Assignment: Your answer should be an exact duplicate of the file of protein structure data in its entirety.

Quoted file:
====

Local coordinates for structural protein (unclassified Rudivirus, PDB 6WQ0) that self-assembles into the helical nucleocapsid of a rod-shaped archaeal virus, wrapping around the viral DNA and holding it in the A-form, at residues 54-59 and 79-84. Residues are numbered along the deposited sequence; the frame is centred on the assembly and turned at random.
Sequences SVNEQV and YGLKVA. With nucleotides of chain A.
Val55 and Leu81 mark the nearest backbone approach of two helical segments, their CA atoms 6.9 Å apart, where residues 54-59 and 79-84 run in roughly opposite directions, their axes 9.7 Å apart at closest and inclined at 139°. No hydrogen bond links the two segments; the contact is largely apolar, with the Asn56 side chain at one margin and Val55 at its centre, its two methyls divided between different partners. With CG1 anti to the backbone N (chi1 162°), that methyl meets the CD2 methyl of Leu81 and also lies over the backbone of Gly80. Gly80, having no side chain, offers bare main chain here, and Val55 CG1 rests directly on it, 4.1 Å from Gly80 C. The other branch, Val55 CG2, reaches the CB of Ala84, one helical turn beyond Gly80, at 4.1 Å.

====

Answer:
Local coordinates for structural protein (unclassified Rudivirus, PDB 6WQ0) that self-assembles into the helical nucleocapsid of a rod-shaped archaeal virus, wrapping around the viral DNA and holding it in the A-form, at residues 54-59 and 79-84. Residues are numbered along the deposited sequence; the frame is centred on the assembly and turned at random.
Sequences SVNEQV and YGLKVA. With nucleotides of chain A.
Val55 and Leu81 mark the nearest backbone approach of two helical segments, their CA atoms 6.9 Å apart, where residues 54-59 and 79-84 run in roughly opposite directions, their axes 9.7 Å apart at closest and inclined at 139°. No hydrogen bond links the two segments; the contact is largely apolar, with the Asn56 side chain at one margin and Val55 at its centre, its two methyls divided between different partners. With CG1 anti to the backbone N (chi1 162°), that methyl meets the CD2 methyl of Leu81 and also lies over the backbone of Gly80. Gly80, having no side chain, offers bare main chain here, and Val55 CG1 rests directly on it, 4.1 Å from Gly80 C. The other branch, Val55 CG2, reaches the CB of Ala84, one helical turn beyond Gly80, at 4.1 Å.